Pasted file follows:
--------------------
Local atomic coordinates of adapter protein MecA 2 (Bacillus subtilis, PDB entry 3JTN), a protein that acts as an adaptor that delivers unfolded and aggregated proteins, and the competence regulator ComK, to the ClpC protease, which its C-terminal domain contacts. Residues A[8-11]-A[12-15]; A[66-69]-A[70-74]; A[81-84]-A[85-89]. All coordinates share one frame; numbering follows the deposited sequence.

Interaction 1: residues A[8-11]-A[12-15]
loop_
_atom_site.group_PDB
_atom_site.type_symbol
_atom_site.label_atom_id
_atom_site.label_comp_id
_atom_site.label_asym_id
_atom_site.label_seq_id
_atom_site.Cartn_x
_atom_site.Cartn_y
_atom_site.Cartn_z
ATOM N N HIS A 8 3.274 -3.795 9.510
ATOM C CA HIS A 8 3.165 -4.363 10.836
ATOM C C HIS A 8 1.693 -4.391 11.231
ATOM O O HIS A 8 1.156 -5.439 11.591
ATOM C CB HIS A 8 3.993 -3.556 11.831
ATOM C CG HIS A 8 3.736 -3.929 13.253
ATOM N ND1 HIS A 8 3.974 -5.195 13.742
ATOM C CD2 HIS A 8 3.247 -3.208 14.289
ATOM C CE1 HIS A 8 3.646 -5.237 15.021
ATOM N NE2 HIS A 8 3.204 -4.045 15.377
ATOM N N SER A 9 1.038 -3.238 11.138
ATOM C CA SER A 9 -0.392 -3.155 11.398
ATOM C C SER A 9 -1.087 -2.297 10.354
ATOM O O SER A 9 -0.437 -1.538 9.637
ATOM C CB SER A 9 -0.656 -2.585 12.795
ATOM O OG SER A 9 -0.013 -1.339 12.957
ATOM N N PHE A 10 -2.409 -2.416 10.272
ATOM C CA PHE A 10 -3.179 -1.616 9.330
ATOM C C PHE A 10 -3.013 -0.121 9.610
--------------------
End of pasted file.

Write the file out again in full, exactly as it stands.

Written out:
Local atomic coordinates of adapter protein MecA 2 (Bacillus subtilis, PDB entry 3JTN), a protein that acts as an adaptor that delivers unfolded and aggregated proteins, and the competence regulator ComK, to the ClpC protease, which its C-terminal domain contacts. Residues A[8-11]-A[12-15]; A[66-69]-A[70-74]; A[81-84]-A[85-89]. All coordinates share one frame; numbering follows the deposited sequence.

Interaction 1: residues A[8-11]-A[12-15]
loop_
_atom_site.group_PDB
_atom_site.type_symbol
_atom_site.label_atom_id
_atom_site.label_comp_id
_atom_site.label_asym_id
_atom_site.label_seq_id
_atom_site.Cartn_x
_atom_site.Cartn_y
_atom_site.Cartn_z
ATOM N N HIS A 8 3.274 -3.795 9.510
ATOM C CA HIS A 8 3.165 -4.363 10.836
ATOM C C HIS A 8 1.693 -4.391 11.231
ATOM O O HIS A 8 1.156 -5.439 11.591
ATOM C CB HIS A 8 3.993 -3.556 11.831
ATOM C CG HIS A 8 3.736 -3.929 13.253
ATOM N ND1 HIS A 8 3.974 -5.195 13.742
ATOM C CD2 HIS A 8 3.247 -3.208 14.289
ATOM C CE1 HIS A 8 3.646 -5.237 15.021
ATOM N NE2 HIS A 8 3.204 -4.045 15.377
ATOM N N SER A 9 1.038 -3.238 11.138
ATOM C CA SER A 9 -0.392 -3.155 11.398
ATOM C C SER A 9 -1.087 -2.297 10.354
ATOM O O SER A 9 -0.437 -1.538 9.637
ATOM C CB SER A 9 -0.656 -2.585 12.795
ATOM O OG SER A 9 -0.013 -1.339 12.957
ATOM N N PHE A 10 -2.409 -2.416 10.272
ATOM C CA PHE A 10 -3.179 -1.616 9.330
ATOM C C PHE A 10 -3.013 -0.121 9.610